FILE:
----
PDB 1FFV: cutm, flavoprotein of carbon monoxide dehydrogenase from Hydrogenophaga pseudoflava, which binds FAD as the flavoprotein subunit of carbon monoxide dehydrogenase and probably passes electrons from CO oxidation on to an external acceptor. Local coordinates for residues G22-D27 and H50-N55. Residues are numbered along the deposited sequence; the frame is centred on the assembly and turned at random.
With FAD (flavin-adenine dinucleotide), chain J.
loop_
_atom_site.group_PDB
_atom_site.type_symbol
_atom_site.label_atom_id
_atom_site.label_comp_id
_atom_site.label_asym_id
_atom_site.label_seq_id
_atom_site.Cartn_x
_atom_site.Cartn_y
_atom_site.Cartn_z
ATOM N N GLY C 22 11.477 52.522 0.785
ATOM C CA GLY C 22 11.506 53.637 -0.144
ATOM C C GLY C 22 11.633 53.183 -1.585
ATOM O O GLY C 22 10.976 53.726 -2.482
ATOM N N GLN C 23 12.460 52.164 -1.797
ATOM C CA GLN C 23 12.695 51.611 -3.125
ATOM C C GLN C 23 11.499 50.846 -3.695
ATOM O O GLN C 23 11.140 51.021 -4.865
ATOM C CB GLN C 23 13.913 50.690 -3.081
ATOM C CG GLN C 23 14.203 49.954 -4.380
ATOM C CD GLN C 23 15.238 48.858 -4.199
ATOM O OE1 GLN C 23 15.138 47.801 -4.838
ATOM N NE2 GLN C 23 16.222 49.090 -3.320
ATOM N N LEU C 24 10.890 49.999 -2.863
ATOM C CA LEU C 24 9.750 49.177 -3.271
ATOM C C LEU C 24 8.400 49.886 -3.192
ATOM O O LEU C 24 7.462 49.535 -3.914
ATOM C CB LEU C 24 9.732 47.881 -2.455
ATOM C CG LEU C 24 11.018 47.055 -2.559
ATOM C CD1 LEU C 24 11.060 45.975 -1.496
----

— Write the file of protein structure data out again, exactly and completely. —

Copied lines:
PDB 1FFV: cutm, flavoprotein of carbon monoxide dehydrogenase from Hydrogenophaga pseudoflava, which binds FAD as the flavoprotein subunit of carbon monoxide dehydrogenase and probably passes electrons from CO oxidation on to an external acceptor. Local coordinates for residues G22-D27 and H50-N55. Residues are numbered along the deposited sequence; the frame is centred on the assembly and turned at random.
With FAD (flavin-adenine dinucleotide), chain J.
loop_
_atom_site.group_PDB
_atom_site.type_symbol
_atom_site.label_atom_id
_atom_site.label_comp_id
_atom_site.label_asym_id
_atom_site.label_seq_id
_atom_site.Cartn_x
_atom_site.Cartn_y
_atom_site.Cartn_z
ATOM N N GLY C 22 11.477 52.522 0.785
ATOM C CA GLY C 22 11.506 53.637 -0.144
ATOM C C GLY C 22 11.633 53.183 -1.585
ATOM O O GLY C 22 10.976 53.726 -2.482
ATOM N N GLN C 23 12.460 52.164 -1.797
ATOM C CA GLN C 23 12.695 51.611 -3.125
ATOM C C GLN C 23 11.499 50.846 -3.695
ATOM O O GLN C 23 11.140 51.021 -4.865
ATOM C CB GLN C 23 13.913 50.690 -3.081
ATOM C CG GLN C 23 14.203 49.954 -4.380
ATOM C CD GLN C 23 15.238 48.858 -4.199
ATOM O OE1 GLN C 23 15.138 47.801 -4.838
ATOM N NE2 GLN C 23 16.222 49.090 -3.320
ATOM N N LEU C 24 10.890 49.999 -2.863
ATOM C CA LEU C 24 9.750 49.177 -3.271
ATOM C C LEU C 24 8.400 49.886 -3.192
ATOM O O LEU C 24 7.462 49.535 -3.914
ATOM C CB LEU C 24 9.732 47.881 -2.455
ATOM C CG LEU C 24 11.018 47.055 -2.559
ATOM C CD1 LEU C 24 11.060 45.975 -1.496